Recent Business Case: Third Point LLP v. Ruprecht

Fifth in a series. See Hedge Fund Activism and Corporate Governance.

Sotheby’s Corporation dates its history to 1744, when London bookseller Samuel Baker held his first auction. Today the company operates 90 locations in 40 countries and conducts 250 auctions every year in 70 categories. It is the oldest company listed on the New York Stock Exchange.

In 2013 three Activists: Trian Fund Management, Marcato Capital Management and plaintiff Third Point each filed Schedule 13D announcing their purchases of equity interests in Sotheby’s. In October 2013 Third Point amended its 13D, announcing that it had acquired a 9.4 percent stake in Sotheby’s with an intent to effect corporate change.[i]

Sotheby’s Board adopted a Poison Pill with three key features:

  1. Capped 13D filers at 10 percent, but capped passive 13G filers at 20 percent;
  2. Contained a “qualifying offer” exception, meaning it would not be triggered in the event of a qualifying tender offer; and
  3. Included a proscription of concerted action, meaning it could be triggered by multiple parties that were acting in concert to effect control, even if each party had not exceeded the 10 percent limit.

Third Point announced that it would nominate three new directors to the Board at the May 6, 2014 annual meeting. Third Point entered into negotiations with the Board to have its Chief Executive, Daniel S. Loeb, join the Board to avoid a proxy fight. Concurrently, Loeb continued to clamor publicly for changes in the business and management.[ii]

Third Point demanded Sotheby’s grant it a waiver from the 10 percent trigger to allow it to purchase up to a 20 percent equity stake ahead of the meeting, i.e., to be treated the same as 13G filers. When the Board refused, Third Point filed a complaint in the Delaware Court of Chancery (“Third Point v. Ruprecht”)[iii], asking the Court to enjoin Sotheby’s from conducting its annual meeting and forcing it to abandon the 10 percent trigger in its Poison Pill.

The Court determined that the Board’s decision to adopt the Poison Pill was justified by a perceived, and objectively reasonable, threat that Third Point, in tandem with the other Activists, could acquire “creeping control” of the company without paying a control premium or negotiating with the Board. Specifically, the Court held that the presence of multiple Hedge Funds buying up Sotheby’s equity securities simultaneously, and the input the Board had received that such funds may form a Wolf Pack for the purpose of jointly acquiring large blocks equity securities, supported the Board’s “assertion that its good faith investigation led it to determine that Third Point posed a legally cognizable threat”. Therefore, the Court denied the motion for preliminary injunction.

Shortly after the Court’s decision, Third Point and Sotheby’s settled the lawsuit, with Sotheby’s agreeing to appoint Loeb and two his nominees to the Board and paying Third Points legal and proxy contest expenses. Third Point’s activism cost the corporation and its equity security owners $16 million.[iv]

Third Point v. Ruprecht is significant because it demonstrated substantive legal support[v] for a Poison Pill with two tiers: a lower tier for 13D filers and a higher tier for 13G filers. It provides a way for corporations to enact some defensive measures against predatory attacks by Activists. A Board adopting a rights plan may focus its justifications on the threat to long-term shareholder value posed by Activists, including when multiple Activists collude to build a concurrent stake in a corporation. While Activists may not report as a group under U.S. securities laws[vi], a Board may identify the threat of the activists forming a Wolf Pack or acting through “conscious parallelism” to gain effective control of a corporation without paying a control premium.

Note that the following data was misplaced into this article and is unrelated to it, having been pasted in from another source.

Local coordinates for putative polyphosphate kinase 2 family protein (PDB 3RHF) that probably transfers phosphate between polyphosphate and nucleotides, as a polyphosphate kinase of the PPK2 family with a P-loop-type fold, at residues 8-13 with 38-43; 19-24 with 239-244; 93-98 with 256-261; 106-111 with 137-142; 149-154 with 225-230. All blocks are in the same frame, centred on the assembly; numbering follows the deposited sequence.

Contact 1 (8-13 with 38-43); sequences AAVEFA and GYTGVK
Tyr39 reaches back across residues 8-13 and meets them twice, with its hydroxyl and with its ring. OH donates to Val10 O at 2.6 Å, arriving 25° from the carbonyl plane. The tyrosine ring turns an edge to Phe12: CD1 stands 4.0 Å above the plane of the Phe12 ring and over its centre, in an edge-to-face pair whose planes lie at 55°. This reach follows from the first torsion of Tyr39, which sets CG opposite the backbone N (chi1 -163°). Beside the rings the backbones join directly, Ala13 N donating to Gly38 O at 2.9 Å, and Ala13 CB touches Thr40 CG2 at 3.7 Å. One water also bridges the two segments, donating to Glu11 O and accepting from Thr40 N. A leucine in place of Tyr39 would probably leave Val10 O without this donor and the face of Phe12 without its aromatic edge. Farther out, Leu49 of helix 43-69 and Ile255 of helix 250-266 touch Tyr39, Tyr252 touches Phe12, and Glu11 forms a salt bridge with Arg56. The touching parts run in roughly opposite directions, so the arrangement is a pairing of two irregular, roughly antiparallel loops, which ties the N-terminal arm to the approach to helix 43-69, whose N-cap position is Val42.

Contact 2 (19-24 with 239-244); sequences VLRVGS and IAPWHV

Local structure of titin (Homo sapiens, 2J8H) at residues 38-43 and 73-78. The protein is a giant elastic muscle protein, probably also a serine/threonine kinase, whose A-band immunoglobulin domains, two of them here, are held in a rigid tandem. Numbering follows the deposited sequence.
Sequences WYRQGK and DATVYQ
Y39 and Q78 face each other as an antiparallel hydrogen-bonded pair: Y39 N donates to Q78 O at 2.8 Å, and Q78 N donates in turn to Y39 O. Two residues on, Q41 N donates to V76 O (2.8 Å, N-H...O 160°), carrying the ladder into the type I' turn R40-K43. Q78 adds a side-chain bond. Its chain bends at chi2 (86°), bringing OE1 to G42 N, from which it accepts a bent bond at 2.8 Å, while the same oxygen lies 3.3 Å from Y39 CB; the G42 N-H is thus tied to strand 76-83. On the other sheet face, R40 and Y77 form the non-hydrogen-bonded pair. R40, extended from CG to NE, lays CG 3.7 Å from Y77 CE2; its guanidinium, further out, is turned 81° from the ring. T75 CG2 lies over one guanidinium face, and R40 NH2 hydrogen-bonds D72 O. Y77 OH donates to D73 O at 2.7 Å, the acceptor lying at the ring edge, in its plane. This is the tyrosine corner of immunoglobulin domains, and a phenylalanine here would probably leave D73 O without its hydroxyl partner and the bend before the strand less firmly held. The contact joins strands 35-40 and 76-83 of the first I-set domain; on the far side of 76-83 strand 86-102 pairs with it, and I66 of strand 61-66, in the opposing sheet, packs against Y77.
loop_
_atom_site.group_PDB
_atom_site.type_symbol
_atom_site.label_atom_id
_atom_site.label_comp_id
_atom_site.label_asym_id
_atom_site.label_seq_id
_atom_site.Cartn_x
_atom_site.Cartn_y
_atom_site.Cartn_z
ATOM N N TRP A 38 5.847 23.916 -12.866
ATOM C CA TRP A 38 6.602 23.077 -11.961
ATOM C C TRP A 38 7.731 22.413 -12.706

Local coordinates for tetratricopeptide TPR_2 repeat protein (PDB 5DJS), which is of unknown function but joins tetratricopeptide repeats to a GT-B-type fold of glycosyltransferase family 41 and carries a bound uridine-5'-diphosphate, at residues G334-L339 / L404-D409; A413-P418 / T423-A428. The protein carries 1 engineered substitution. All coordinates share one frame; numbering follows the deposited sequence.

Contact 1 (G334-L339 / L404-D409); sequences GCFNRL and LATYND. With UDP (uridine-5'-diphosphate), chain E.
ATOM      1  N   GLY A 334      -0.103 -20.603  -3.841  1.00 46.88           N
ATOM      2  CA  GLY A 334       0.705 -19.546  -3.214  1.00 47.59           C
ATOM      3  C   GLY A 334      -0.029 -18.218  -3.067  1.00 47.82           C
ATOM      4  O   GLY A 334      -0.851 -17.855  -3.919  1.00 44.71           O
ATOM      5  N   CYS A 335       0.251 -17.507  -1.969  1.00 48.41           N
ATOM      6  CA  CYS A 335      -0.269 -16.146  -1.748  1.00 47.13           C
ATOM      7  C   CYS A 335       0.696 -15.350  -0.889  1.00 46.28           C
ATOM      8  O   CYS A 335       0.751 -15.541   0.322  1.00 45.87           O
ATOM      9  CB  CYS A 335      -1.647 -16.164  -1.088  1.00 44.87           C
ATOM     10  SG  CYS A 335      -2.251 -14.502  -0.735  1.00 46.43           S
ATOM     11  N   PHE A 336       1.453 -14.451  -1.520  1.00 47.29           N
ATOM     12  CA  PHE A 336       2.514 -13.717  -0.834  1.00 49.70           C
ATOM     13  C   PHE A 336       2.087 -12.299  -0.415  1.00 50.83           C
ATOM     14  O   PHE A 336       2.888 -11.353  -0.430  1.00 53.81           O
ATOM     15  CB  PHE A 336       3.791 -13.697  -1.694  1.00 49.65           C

Next: Conclusion – How Corporations and Regulators Can Respond

  • [i] The 13D filing included a letter from Loeb to William F. Ruprecht, Sotheby’s Chairman, President and CEO, demanding Ruprecht’s resignation and stating that Loeb was prepared to appoint his replacement.
  • [ii] Public statements and emails were introduced in the trial demonstrating that Loeb made statements to customer, employees and vendors that he would soon be running Sotheby’s. See Barusch (2014) and Stock (2014).
  • [iii] William F. Ruprecht is the Chairman, President and Chief Executive Officer of the Board of Sotheby’s Corporation.
  • [iv] Sotheby’s spent about $5.7 million and Third Point spent over $10 million (reimbursed by Third Point). See Stock (2014).
  • [v] Delaware Chancery Court decisions are important precedents because over half of all U.S. public corporations are chartered in Delaware, and many other states tend to follow precedents establish in Delaware corporate law.
  • [vi] See section CSX v. TCI in this paper.

I'm a financial executive and Certified Public Accountant with extensive experience in the retail industry. I hold Masters degrees in Accounting and Business Administration. I can read and write in both English and French, and my listening and conversation skills in French are steadily improving. My outside interests include travel, music, fitness and sports.

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Posted in Business Law
3 comments on “Recent Business Case: Third Point LLP v. Ruprecht
  1. […] Part 5 – Recent Business Law Case: Third Point v. Ruprecht […]

  2. […] Next: Recent Business Law Case – Third Point LLP v. Ruprecht […]

  3. Enrique says:

    It is really a great and useful piece of information.
    I am happy that you shared this helpful information with us.
    Please keep us up to date like this. Thanks for sharing.

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